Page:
In Memorium

To the great regret of family, his friends, and his colleagues, Charles Hogue died suddenly in mid-1992, while the manuscript for this book was being typeset. The Press would like to thank his son, James Hogue, for skillfully and meticulously seeing the book through the final stages of proofreading and printing. His care ensured that Latin American Insects and Entomology, Charles Hogue's last major work, would appear when and as his father would have wished.

The ubiquity of spirits and the impossibility of killing them seem to personify a feeling of helplessness in the face of an environment so beautiful and so cruel. On the river or working in a garden the sun hurts, "It is eating," the Sharanahua say, and heads ache for the rest of the day. The incessant gnats feed all day, and, as one lies in a hammock, someone leans over and slaps hard and says, "sandfly," and a black fly, fat with human blood, falls dead. Sundown is a moment of relief which even a hundred mosquitoes cannot mar.

In the forest someone shouts to warn of an uula, the huge stinging ants that make one drunk with pain, and, reaching for a handhold on a tree, one must avoid a swarm of red fire ants. Returning, one looks for ticks, huge tapir ticks, gray and voracious, or worse, the almost invisible tiny red ticks that burrow into the skin and hurt for a week. The women dig the egg sacs of chiggers out of toes skillfully so that the sac does not break to leave a budding worm to swell the foot, and they break each and every tiny egg with a needle so that it does not lie in wait for another bare foot. An infected gnat drops a worm's egg into the leg while sucking blood, and two weeks later the pain of the worm turning in the leg is excruciating, and it must be removed by daubing an old, foul, drop of tobacco juice on the skin and slowly winding the worm out on a stick. Women and girls pick lice out of men's hair and their own, break them in their teeth and eat them. When faced by a new animal or insect, I learned to ask both, "Do we eat it?" and "Does it eat us?"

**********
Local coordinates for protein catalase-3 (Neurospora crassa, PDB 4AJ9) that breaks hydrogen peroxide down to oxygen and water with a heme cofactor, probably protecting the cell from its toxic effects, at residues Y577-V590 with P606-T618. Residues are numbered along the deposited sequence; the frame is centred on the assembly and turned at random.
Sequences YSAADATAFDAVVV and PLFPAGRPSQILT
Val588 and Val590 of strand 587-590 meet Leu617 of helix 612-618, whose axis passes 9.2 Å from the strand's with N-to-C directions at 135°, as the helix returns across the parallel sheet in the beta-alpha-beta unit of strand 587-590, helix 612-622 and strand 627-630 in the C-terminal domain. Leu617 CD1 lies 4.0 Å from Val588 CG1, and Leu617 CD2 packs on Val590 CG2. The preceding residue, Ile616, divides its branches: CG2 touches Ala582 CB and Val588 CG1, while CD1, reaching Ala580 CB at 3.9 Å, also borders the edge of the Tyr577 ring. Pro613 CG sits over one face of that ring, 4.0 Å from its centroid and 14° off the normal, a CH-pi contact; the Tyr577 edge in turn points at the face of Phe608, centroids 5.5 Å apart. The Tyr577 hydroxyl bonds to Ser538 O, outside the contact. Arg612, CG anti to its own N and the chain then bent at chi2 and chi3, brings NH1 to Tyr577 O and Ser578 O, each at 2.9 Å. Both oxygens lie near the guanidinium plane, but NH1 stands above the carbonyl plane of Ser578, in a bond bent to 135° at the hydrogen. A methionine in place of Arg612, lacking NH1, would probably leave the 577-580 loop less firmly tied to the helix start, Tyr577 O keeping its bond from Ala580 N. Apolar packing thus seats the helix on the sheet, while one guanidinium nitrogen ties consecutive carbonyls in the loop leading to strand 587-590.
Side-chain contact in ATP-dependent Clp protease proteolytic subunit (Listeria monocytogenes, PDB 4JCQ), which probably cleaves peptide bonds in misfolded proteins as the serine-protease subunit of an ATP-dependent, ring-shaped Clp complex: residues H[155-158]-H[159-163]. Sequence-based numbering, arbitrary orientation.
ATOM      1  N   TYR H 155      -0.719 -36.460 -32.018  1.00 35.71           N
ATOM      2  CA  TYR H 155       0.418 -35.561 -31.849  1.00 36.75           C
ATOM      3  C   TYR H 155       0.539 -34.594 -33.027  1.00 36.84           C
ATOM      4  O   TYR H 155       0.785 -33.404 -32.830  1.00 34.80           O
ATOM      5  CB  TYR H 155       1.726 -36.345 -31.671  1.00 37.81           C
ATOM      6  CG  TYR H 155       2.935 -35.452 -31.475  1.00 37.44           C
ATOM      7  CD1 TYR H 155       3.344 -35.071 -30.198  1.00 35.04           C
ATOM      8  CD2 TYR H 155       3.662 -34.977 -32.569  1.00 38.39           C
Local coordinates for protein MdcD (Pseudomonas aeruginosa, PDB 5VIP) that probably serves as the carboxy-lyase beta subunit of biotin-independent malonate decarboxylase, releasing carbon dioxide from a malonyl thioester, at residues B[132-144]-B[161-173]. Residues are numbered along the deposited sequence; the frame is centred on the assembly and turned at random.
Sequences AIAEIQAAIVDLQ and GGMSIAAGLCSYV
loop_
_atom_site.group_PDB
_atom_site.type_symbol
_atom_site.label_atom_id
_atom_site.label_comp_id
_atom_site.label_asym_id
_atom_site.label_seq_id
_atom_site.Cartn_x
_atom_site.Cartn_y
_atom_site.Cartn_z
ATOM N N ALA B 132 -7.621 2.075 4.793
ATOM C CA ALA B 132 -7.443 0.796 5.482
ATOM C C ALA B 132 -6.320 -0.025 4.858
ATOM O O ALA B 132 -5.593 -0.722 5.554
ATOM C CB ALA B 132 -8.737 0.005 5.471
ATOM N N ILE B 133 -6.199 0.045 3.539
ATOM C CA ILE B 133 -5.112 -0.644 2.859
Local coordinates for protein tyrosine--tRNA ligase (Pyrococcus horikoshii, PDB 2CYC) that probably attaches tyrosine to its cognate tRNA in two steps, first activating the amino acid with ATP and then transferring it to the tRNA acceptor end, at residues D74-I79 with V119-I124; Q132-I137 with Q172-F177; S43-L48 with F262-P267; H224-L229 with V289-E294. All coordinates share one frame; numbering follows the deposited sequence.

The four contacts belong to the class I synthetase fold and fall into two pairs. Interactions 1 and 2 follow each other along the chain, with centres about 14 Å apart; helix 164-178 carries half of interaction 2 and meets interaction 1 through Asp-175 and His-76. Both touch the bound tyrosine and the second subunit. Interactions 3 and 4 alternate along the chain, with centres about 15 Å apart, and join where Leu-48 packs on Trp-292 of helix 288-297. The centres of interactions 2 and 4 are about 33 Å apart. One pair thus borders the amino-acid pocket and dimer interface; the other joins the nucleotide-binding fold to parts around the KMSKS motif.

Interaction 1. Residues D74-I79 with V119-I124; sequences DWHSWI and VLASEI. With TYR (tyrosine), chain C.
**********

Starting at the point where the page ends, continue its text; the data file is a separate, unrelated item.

Janet Siskind, To Hunt in the Morning r

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